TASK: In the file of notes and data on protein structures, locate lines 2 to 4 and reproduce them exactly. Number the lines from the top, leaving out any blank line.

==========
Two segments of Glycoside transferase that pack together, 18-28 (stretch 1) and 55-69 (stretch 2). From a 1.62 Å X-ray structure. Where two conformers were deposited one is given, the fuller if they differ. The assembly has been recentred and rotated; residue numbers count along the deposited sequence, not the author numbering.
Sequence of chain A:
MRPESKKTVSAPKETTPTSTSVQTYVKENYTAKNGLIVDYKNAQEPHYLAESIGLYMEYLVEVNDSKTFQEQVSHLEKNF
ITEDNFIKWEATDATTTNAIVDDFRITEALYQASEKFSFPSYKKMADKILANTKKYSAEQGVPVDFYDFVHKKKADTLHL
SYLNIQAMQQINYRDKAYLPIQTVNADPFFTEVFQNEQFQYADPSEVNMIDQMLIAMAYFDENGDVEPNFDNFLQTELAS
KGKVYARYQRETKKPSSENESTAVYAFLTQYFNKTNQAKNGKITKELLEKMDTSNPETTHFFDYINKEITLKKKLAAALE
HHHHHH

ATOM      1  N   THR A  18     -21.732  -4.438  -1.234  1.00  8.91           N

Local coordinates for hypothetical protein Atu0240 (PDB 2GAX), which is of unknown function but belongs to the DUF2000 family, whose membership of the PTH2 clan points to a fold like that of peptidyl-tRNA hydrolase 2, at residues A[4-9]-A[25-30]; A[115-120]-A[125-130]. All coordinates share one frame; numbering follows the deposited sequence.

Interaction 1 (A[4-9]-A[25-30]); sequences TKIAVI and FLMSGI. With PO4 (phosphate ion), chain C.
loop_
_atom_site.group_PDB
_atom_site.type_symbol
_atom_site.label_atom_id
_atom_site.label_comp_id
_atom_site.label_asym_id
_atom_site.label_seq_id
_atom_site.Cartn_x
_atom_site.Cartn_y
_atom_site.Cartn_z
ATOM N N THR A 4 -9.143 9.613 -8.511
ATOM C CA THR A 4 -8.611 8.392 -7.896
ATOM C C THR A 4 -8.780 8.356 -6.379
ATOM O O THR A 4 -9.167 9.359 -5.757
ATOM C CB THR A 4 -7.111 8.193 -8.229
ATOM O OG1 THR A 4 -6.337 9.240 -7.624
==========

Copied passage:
Sequence of chain A:
MRPESKKTVSAPKETTPTSTSVQTYVKENYTAKNGLIVDYKNAQEPHYLAESIGLYMEYLVEVNDSKTFQEQVSHLEKNF
ITEDNFIKWEATDATTTNAIVDDFRITEALYQASEKFSFPSYKKMADKILANTKKYSAEQGVPVDFYDFVHKKKADTLHL